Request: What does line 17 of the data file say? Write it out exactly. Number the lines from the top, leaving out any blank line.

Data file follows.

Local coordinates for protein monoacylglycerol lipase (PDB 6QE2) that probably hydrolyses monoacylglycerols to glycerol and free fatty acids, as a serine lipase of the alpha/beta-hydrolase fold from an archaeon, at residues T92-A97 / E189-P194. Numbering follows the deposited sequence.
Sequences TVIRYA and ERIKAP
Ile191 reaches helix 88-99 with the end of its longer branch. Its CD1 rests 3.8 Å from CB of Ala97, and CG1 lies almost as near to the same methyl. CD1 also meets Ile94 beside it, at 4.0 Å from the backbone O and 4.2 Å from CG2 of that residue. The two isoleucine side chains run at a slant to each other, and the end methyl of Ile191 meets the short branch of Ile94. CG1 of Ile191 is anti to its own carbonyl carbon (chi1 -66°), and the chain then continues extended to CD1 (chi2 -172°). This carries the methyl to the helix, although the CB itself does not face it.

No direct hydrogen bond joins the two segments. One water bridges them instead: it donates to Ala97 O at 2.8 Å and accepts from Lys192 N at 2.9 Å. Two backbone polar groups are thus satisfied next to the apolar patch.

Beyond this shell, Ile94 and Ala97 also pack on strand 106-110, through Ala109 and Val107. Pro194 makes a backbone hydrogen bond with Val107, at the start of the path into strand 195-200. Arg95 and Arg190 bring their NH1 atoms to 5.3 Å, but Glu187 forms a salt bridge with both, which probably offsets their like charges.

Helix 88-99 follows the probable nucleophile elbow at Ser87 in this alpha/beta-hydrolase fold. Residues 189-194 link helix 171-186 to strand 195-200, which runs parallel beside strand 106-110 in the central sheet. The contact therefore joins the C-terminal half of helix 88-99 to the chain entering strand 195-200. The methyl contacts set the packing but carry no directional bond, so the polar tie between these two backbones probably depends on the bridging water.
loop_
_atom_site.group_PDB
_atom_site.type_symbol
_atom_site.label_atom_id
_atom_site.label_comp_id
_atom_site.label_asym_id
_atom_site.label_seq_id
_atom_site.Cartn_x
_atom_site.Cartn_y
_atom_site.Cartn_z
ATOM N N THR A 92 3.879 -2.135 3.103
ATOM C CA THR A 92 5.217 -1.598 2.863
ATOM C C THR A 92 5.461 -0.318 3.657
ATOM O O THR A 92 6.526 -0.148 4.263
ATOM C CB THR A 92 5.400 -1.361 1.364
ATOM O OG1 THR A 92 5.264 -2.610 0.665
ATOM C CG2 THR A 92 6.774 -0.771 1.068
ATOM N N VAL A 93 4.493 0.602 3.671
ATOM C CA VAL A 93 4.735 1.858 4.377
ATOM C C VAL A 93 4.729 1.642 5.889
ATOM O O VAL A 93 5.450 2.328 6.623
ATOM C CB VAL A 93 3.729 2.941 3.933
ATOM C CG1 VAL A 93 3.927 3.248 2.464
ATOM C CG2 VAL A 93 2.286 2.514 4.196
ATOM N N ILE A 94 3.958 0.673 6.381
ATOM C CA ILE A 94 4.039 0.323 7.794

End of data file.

ATOM N N THR A 92 3.879 -2.135 3.103